Director Alan Parker (Fame, Pink Floyd The Wall) tackles civil rights in his 1988 film, Mississippi Burning starring Gene Hackman and Willem DaFoe. Centering on two FBI agents, with very different styles, investigating the disappearance of 3 civil rights workers in 1960’s Mississippi, Mississippi Burning was nominated for 7 Academy Awards, winning for Best Cinematography (Peter Biziou, The Truman Show).

While based on real events, Mississippi Burning compiles many stories of the racist south during this time and continues to evoke a strong emotional response to its story, leaving audiences to wonder how anyone can treat another human being in the ways depicted in this film. Harder still is knowing that historically this time was not so long ago, and racism continues to devastate our society some 55 years after the Civil Rights Acts of 1964 and 1965.

Agent Ward (Dafoe) is the straight-laced bureaucrat who wants to investigate the disappearance of these civil rights workers by the book. Agent Anderson (Hackman), a former Mississippi Sheriff, knows this approach is dead on arrival. With the prominence of the Ku Klux Klan, and a police force that is racist at best, involved in the disappearance of the civil rights workers directly at worst, this case will require them to fight just as dirty as the perpetrators of this crime.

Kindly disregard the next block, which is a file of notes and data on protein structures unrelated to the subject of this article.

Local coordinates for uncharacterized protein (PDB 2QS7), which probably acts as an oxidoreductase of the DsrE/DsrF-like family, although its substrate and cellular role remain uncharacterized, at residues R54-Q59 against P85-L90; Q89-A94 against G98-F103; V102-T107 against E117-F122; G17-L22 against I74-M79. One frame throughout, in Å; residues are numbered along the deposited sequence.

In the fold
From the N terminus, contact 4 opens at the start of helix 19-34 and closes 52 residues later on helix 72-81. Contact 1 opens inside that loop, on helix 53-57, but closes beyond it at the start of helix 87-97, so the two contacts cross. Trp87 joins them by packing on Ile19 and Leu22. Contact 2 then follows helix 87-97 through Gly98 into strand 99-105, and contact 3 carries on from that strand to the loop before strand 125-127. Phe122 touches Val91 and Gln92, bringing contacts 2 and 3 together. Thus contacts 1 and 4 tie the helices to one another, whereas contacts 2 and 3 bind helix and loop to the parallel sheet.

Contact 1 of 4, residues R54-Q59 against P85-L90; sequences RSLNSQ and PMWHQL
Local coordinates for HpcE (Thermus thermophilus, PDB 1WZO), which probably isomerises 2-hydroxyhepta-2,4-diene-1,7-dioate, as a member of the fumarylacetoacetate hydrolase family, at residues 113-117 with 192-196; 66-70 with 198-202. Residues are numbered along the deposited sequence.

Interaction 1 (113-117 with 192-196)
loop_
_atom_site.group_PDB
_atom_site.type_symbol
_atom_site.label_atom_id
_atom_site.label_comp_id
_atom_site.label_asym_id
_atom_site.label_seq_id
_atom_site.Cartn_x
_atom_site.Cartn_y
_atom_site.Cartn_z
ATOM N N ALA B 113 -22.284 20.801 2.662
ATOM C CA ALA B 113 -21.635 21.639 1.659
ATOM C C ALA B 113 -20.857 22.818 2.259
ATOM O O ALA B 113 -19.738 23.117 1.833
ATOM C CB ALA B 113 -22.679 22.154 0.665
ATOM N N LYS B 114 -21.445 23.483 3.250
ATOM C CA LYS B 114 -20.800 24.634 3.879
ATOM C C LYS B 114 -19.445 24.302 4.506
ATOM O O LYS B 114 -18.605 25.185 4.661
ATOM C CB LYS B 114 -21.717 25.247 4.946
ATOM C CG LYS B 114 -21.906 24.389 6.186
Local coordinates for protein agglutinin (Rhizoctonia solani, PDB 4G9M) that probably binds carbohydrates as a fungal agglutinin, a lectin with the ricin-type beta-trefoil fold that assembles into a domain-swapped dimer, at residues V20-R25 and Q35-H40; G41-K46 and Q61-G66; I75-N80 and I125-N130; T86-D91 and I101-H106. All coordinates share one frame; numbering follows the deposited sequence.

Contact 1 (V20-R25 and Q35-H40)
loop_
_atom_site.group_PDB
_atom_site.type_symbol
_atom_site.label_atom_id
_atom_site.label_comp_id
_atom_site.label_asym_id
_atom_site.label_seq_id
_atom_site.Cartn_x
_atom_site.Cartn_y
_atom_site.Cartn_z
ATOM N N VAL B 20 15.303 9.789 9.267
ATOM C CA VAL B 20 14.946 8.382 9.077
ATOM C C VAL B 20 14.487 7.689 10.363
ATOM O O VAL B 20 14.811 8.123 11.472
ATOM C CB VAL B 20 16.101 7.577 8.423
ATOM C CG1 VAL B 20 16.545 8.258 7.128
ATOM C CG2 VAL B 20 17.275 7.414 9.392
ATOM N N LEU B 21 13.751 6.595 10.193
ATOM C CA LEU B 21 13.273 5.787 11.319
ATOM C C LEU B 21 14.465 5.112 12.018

Mississippi Burning features the talents of R. Lee Ermey (Full Metal Jacket), Brad Dourif (One Flew Over the Cuckoo’s Nest), Michael Rooker (Henry: Portrait of a Serial Killer), and Academy Award winning actress Frances McDormand (Fargo, Three Billboards Outside Ebbing, Missouri). Hackman, who was riding another wave of success in the 1980’s from the Superman films to the feel-good sports film Hoosiers, plays well against Dafoe who was coming off of the Oliver Stone film Platoon, and that same year appeared in Martin Scorsese’s The Last Temptation of Christ.

This release of Mississippi Burning on Blu-Ray features a brand new high-definition master that was forged from a 4K scan on the original camera negatives. Kino Lorber, who has released this film, includes both a theatrical trailer for the film as well as audio commentary from director Alan Parker for this release where he discusses the filming and the importance of the subject matter.